National Rural Funders Collaborative
Alleviating Poverty, Creating Wealth, and Achieving Equity in Rural America
   Search our website  
 
ABOUT NRFC      ALTERNATIVE ECONOMIES      RACE, CULTURE, POWER      PHILANTHROPY      POLICY      RESOURCES      CONTACT
  Asset-based Regional Approach
Demonstration Grants
  The Tallulah Conversion Project
  The Market Umbrella Initiative
 

The Indian Land Tenure Foundation and the Native American Community Development Corporation
  Salinas and Pájaro Valleys Initiative
  Rai$ing Change
  Dialogue and Documentation
 
 
 
Home: Alternative Economies: Demonstration Grants

Demonstration Grants

Five regional initiatives in the United States currently receive major funding from the National Rural Funders Collaborative (NRFC), to build or enhance their regional economies, foster long-term community change, and address the disparities of race, class and power that cause and reinforce persistent rural poverty. Each initiative funded will receive $150,000 to $300,000 annually for two years beginning in 2007, with the possibility of funding for an additional three years.

Current demonstrations include:

The Tallulah Conversion Project, led by the Northeast Louisiana Delta Community Development Corporation, is working to strengthen regional healthcare, education and economic opportunities through converting a former juvenile prison in Tallulah into a Success Center. The residential learning center will provide adult education and job training, and will serve as a one-stop regional hub for workforce development, small business development and entrepreneurial training. A prefabricated housing manufacturing plant will be developed to provide jobs to Success Center trainees as well as to help meet the need for affordable housing in the Delta and Southern Louisiana region. A community-based foundation also is planned to increase charitable giving to local nonprofits and social justice programs.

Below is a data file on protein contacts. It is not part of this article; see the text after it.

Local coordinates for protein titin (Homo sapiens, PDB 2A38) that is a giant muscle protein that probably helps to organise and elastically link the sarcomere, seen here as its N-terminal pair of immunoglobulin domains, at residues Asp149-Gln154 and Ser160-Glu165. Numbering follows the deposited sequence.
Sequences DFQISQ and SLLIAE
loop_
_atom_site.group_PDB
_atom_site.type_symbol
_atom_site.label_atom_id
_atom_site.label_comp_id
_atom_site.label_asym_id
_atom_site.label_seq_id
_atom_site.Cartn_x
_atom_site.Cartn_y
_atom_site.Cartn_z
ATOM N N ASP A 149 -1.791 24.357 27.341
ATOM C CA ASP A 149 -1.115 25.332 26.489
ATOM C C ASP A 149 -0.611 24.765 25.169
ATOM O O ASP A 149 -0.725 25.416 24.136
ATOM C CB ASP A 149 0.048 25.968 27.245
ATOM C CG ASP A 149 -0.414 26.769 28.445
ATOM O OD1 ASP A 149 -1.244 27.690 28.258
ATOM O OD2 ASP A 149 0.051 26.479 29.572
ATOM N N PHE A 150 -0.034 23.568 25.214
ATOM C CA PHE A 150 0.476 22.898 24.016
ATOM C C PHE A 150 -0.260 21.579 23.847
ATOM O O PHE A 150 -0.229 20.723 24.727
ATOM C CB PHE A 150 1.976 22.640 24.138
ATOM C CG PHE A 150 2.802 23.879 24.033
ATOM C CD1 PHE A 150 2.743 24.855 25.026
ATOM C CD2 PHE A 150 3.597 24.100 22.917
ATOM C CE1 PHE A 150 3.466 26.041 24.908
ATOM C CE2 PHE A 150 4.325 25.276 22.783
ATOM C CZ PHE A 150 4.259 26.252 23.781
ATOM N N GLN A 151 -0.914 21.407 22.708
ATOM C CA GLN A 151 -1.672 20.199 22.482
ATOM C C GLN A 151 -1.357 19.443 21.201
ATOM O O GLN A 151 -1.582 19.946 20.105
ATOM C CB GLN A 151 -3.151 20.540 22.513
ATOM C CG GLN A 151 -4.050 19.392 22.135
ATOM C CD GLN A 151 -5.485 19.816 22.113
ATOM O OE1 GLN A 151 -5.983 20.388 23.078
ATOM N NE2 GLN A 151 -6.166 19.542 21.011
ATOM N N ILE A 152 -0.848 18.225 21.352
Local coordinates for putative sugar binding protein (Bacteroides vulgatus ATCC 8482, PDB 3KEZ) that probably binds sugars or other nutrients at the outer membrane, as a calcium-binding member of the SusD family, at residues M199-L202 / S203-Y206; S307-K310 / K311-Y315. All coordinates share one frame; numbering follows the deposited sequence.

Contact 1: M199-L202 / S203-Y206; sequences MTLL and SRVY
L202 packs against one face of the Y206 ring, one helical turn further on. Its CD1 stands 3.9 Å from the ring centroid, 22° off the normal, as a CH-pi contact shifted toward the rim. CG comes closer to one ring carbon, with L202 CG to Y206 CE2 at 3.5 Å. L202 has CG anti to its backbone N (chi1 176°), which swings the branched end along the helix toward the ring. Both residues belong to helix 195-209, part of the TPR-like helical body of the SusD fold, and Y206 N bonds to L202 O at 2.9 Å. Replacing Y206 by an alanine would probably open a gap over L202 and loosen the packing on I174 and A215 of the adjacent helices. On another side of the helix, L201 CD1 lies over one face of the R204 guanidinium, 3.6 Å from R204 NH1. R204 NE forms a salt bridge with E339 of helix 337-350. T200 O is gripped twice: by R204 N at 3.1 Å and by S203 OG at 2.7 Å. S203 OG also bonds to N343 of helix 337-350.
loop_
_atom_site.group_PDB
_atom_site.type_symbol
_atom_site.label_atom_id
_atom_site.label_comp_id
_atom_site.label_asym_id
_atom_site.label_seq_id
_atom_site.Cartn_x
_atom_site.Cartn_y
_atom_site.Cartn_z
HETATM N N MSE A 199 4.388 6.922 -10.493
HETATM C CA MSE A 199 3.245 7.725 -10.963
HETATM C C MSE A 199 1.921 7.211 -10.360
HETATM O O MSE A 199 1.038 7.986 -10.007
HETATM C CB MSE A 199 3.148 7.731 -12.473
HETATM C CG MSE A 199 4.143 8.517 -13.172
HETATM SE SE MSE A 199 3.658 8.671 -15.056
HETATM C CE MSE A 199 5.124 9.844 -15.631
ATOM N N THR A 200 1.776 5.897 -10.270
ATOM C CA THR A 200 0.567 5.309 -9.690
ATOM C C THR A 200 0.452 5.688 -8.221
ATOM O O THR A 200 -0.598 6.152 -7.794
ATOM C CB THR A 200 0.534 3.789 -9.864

The Market Umbrella Initiative in New Orleans seeks to increase access to markets and opportunities for urban and rural farmers throughout the Gulf Coast and Mid South regions. Begun 12 years ago, the work of market umbrella inc. began as a single “grow what you sell” farmers market in New Orleans, the Crescent City Farmers Market (CCFM), which now is held weekly in two locations, with an annual economic impact of $6.8 million. Prior to Hurricane Katrina, the market operated in four locations, four days each week, with an annual impact of $12 million. It attracts increasing numbers of minority, limited-resource farmers and fishers, and draws vendors from Louisiana, Mississippi and Alabama. An important new part of the initiative is the establishment of crop circles, an alternative, sustainable model of grassroots philanthropy based on the tradition of giving circles. A percentage of each vendor's income from CCFM sales is pooled to help community members through small grants of up to $500. An innovative market money system, utilizing wooden tokens called cash crops, eliminates the need for vendors to accept credit cards and incur surcharges. A percentage of cash crop sales also contributes to funding the crop circles program.